On March 27, three children and three adults in Nashville, Tenn., died in yet another school shooting. Although this was the most well-reported gun violence that day, it was not isolated. According to the Gun Violence Archive, across the United States, there were 125 reports of gun-violence on March 27 and 47 deaths. Since then, four additional people have have been injured by guns at schools, and there have been at least a half-dozen shootings causing the death or injury of five or more Americans. With each tally, I find myself reflecting on the omnipresent threat from guns in America.
Mass shootings in schools are a particular source of anxiety and fear for me as a mother, former K-12 teacher, and current university professor. Every day when I go to work, I worry for my children’s lives, for the lives of the many teachers I know and love, for the lives of the future teachers that I teach, and even for my own life. It’s become second nature to me to scan my classrooms for evacuation pathways and possible entry points. I—and all teachers I know across K-16 contexts—are now encouraged or required to participate in active-threat trainings. In our line of work, they have become a necessity.
And keeping schools and students safe from gun violence is a problem that extends far beyond mass shootings. Since 2020, children and teenagers in America are more likely to die by guns than any other cause or means, with 12 children dying in that way daily. The youth firearm suicide rate is higher than it has been in 20 years, and there has been a disturbing rise in shootings among teens. It is our most vulnerable that are the most impacted, including children living in poverty and Black and Latino youths. In the last year, teachers I know have endured lockdowns, dealt with the ramifications of weapons brought to their schools, and even attended the gun-related funerals of their students. Just yesterday, I received an email from my children’s school district of a potential threat. The emotional and psychological toll of living this way is immense.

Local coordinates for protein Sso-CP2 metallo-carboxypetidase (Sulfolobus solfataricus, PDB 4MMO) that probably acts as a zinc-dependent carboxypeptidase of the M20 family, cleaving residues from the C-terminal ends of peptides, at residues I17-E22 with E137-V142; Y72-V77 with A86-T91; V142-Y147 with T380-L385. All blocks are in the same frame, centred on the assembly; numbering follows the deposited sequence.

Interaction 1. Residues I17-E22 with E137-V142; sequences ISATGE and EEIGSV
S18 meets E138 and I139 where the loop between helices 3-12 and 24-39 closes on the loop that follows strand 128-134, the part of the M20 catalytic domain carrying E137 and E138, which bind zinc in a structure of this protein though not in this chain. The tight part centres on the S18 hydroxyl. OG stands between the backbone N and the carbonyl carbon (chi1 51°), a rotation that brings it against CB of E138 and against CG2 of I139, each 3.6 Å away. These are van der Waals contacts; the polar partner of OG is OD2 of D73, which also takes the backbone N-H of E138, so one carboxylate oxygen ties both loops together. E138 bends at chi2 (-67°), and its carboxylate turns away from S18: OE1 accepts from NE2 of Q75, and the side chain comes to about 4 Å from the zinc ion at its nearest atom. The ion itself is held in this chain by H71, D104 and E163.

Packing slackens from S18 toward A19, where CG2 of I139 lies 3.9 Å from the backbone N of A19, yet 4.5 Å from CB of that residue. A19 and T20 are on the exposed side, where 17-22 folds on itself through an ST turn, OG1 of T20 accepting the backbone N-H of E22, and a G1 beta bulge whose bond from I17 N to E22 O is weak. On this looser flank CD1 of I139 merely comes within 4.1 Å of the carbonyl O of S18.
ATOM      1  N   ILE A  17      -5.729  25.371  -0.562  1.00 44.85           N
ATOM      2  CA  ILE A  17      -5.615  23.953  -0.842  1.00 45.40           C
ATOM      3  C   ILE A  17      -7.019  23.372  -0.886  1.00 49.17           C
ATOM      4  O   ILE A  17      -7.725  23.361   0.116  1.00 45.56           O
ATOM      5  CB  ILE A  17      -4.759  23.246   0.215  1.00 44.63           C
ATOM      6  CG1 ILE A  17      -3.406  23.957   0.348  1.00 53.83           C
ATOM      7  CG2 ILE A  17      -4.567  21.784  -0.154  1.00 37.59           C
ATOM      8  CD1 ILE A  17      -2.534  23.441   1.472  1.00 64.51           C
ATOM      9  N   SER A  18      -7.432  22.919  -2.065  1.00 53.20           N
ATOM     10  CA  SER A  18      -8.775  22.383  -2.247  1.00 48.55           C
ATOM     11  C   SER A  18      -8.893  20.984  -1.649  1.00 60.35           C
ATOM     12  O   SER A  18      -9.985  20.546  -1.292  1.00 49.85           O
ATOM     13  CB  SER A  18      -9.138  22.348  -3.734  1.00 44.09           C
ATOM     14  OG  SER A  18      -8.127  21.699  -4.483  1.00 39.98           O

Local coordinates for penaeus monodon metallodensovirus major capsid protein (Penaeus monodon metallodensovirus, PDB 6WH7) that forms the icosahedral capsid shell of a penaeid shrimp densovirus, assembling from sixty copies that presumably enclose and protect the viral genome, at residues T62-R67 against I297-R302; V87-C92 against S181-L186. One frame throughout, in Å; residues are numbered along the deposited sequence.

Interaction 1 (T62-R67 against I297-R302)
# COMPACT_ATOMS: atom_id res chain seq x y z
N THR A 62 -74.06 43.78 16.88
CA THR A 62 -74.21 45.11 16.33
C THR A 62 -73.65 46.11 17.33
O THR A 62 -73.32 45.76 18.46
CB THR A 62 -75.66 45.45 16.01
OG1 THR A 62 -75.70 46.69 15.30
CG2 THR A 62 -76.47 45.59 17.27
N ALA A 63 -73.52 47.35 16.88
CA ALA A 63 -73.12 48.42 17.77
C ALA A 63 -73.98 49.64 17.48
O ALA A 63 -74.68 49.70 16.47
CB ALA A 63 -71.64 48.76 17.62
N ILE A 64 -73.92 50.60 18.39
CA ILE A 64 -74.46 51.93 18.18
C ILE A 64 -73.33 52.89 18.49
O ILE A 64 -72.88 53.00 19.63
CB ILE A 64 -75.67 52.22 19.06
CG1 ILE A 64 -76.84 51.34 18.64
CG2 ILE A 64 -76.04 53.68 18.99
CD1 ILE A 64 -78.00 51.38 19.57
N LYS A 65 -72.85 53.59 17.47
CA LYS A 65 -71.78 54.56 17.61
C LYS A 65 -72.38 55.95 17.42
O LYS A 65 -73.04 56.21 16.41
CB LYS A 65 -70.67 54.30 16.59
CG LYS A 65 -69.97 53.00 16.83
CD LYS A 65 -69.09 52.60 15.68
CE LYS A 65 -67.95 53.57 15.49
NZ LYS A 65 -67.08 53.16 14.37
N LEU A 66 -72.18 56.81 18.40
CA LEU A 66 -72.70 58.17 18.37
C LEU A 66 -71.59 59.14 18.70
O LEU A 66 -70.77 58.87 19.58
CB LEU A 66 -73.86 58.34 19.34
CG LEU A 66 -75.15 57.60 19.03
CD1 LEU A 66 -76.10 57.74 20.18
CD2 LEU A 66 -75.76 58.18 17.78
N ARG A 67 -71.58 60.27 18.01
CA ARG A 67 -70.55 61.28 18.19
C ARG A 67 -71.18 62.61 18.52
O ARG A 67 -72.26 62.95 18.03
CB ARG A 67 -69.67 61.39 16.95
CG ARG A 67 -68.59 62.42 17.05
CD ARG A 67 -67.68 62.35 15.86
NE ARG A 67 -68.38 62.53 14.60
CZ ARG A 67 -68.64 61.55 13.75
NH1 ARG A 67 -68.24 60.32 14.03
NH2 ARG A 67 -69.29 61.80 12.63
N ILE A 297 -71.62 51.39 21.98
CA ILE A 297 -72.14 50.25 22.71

We should not accept this as a way of life. We cannot. What I propose is this: Teachers need to better organize to collectively raise our voices alongside outraged parents and youths to demand gun-safety legislation and comprehensive school safety policies.
Although some legislators have suggested that the best response is to arm teachers, there are a myriad of complex issues that this raises—like training, compensation, and safe storage. Furthermore, both a 2019 survey of over 2,900 current and former teachers from California State University Northridge and a 2022 survey of nearly 4,000 teachers from the Texas Federation of Teachers found that the majority of teachers do not believe they should carry guns in the classroom. Teachers don’t want legislators to give us autonomy to carry guns; we want autonomy to do our jobs.
Gun violence is a solvable problem with a road map for success. The evidence suggests that more permissive firearm laws and higher rates of gun ownership lead to higher rates of school shootings. Gun reform has worked elsewhere. In 1996, both the United Kingdom and Australia enacted intensive gun-control legislation. Since then, Australia has seen no mass shootings while there have been no school shootings in the United Kingdom.